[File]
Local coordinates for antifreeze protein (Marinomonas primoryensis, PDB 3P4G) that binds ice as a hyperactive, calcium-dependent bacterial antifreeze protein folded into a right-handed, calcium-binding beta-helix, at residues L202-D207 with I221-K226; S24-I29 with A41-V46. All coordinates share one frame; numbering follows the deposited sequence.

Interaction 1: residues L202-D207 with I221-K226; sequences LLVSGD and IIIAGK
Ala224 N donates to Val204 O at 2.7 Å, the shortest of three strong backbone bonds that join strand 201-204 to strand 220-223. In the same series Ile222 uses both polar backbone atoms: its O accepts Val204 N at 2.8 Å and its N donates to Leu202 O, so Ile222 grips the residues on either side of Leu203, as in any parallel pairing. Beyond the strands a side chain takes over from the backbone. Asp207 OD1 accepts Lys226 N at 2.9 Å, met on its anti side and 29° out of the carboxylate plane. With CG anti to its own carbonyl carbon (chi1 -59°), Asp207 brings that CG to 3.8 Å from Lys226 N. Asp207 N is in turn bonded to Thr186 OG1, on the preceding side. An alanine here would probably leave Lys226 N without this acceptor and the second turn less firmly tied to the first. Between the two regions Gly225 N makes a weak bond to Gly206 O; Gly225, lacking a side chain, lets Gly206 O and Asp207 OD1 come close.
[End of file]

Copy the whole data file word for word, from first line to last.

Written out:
Local coordinates for antifreeze protein (Marinomonas primoryensis, PDB 3P4G) that binds ice as a hyperactive, calcium-dependent bacterial antifreeze protein folded into a right-handed, calcium-binding beta-helix, at residues L202-D207 with I221-K226; S24-I29 with A41-V46. All coordinates share one frame; numbering follows the deposited sequence.

Interaction 1: residues L202-D207 with I221-K226; sequences LLVSGD and IIIAGK
Ala224 N donates to Val204 O at 2.7 Å, the shortest of three strong backbone bonds that join strand 201-204 to strand 220-223. In the same series Ile222 uses both polar backbone atoms: its O accepts Val204 N at 2.8 Å and its N donates to Leu202 O, so Ile222 grips the residues on either side of Leu203, as in any parallel pairing. Beyond the strands a side chain takes over from the backbone. Asp207 OD1 accepts Lys226 N at 2.9 Å, met on its anti side and 29° out of the carboxylate plane. With CG anti to its own carbonyl carbon (chi1 -59°), Asp207 brings that CG to 3.8 Å from Lys226 N. Asp207 N is in turn bonded to Thr186 OG1, on the preceding side. An alanine here would probably leave Lys226 N without this acceptor and the second turn less firmly tied to the first. Between the two regions Gly225 N makes a weak bond to Gly206 O; Gly225, lacking a side chain, lets Gly206 O and Asp207 OD1 come close.